For writers, one of the most important things about a character is whether your readers like them. It is also notoriously difficult to manage. Readers will love a character that was intended to be a one-off cameo or a villain, and complain that the main character is boring or annoying. Sometimes character responses can be so different from the writer’s intentions that they change the whole course of a series: a minor character will become major, a villain will develop a redemption arc (sometimes, perversely, changing the character such that readers don’t love them as much.)
There are a lot of ways to think about character likeability, but in general I find myself using a simple two-axis system. One axis is how much you want the character to succeed, and the other is how fun they are to watch. These factors are pretty independent of each other, except at the very far extremes (more about that later).
Originally I was using acronyms for these two factors, but those are harder to remember and keep distinct, so I’m calling them Flash and Finish-line. The flash factor is how fun a character is to watch: usually some combination of being charismatic, surprising, clever, and entertaining. Examples of high-flash characters are: Sherlock Holmes, Captain Jack Sparrow, the Joker, Amelie. Audiences enjoy watching these characters go about their lives and pursue their goals, regardless of whether we support the actual goals. They are fun to watch because of their style, their unpredictability, their wit. (Attractiveness, in visual media, also tends to create an immediate boost to a character’s flash factor.)
The finish-line factor is how much we want a character to succeed. We might want them to succeed because we identify strongly with them, because their goals align with our values, or because they’ve suffered so much. Regardless of how interesting we find their journey or their approach, we want to see them reach the finish line, and there’s a satisfaction when that happens. Examples of high-finish characters are: Harry Potter, Jane Eyre, Jean Valjean, Lucy Pevensie.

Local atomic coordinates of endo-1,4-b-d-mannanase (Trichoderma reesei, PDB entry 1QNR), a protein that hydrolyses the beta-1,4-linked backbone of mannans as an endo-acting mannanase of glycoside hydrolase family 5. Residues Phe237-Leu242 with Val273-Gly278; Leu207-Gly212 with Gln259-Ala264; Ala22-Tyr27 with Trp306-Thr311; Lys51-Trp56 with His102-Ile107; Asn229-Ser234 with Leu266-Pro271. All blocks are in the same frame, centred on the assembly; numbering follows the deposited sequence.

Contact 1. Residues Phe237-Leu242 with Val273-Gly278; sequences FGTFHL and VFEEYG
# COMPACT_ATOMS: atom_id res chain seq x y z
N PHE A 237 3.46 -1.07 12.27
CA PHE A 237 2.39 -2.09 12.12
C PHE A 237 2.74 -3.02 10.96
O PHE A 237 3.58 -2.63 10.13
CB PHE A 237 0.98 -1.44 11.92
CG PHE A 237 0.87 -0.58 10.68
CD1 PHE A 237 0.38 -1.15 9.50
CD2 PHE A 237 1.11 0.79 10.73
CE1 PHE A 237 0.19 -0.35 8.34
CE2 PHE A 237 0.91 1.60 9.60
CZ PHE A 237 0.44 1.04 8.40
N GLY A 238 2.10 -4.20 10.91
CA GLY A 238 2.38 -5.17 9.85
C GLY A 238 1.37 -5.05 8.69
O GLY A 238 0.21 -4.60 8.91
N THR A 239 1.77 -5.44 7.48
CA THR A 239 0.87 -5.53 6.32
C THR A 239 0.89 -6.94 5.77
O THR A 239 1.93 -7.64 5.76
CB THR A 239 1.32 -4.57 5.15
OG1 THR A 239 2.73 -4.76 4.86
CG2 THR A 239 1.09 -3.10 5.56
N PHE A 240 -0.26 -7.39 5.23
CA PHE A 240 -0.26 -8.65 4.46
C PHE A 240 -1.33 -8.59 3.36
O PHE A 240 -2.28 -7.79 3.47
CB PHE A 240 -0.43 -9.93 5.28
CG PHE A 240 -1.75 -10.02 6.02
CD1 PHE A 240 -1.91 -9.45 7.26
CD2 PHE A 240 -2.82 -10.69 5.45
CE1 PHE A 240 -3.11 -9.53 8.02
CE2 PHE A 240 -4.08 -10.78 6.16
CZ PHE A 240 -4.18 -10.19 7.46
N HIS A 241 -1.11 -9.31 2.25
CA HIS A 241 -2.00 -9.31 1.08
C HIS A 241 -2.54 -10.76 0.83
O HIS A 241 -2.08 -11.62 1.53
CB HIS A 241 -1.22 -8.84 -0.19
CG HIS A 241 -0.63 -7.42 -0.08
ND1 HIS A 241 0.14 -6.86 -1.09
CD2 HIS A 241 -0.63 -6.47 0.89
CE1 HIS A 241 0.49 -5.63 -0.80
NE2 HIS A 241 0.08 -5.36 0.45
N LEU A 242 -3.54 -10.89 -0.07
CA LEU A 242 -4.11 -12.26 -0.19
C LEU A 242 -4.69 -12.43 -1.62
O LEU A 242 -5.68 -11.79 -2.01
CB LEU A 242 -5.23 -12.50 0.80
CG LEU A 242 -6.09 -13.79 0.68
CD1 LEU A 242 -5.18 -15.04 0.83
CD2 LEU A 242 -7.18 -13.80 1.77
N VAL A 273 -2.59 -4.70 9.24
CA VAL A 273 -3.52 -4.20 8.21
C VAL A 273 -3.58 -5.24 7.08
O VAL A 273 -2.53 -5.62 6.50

Many readers orient strongly toward one factor or the other. Some strongly prefer characters who are high-flash, even to the point of rooting for characters whose goals are reprehensible and whose success would leave the world worse off. Others strongly prefer characters who are high-finish, and will staunchly defend characters who strike others as boring or irritating, because they are invested in seeing them succeed.
In theory, a character could end up at any point on the flash/finish grid, but there are interactions that make certain spots more likely than others. There are some qualities that tend to increase a character’s flash appeal while decreasing their finish appeal, or vice versa: being unusually skilled, brilliant, or superpowered may make a character more fun to watch, while decreasing our investment in whether they succeed (either by making them harder to identify with, or making their success feel inevitable, or both.) The well-known problem wherein villains are often more interesting or exciting than heroes has its root in these dichotomies. (Lane will be going deeper into these in a follow-up post.)
On the other hand, a rise or fall in one factor can raise or lower the other in correspondence. For two characters whose natural finish-line qualities (relatability, morality, pathos or history of suffering) match pretty well, we’ll generally root harder for the one with a higher flash factor, just because we like that person more. And for most readers, there is a morality line past which a character stops being fun to watch no matter how brilliant and charming and entertaining they are. That line will vary from person to person, but, for example, once a character starts torturing puppies on-screen, no amount of charm will win their hearts back from most viewers.
As a writer, I think it’s useful to think not only of how much you want your characters to be liked, but in what way you want them to be liked. Plenty of writers have been perturbed by how much readers attach to a character that they never intended to be likeable, and frequently this comes down to flash appeal.
More to come on flash/finish, including a more detailed breakdown of the way they each correspond to other character factors.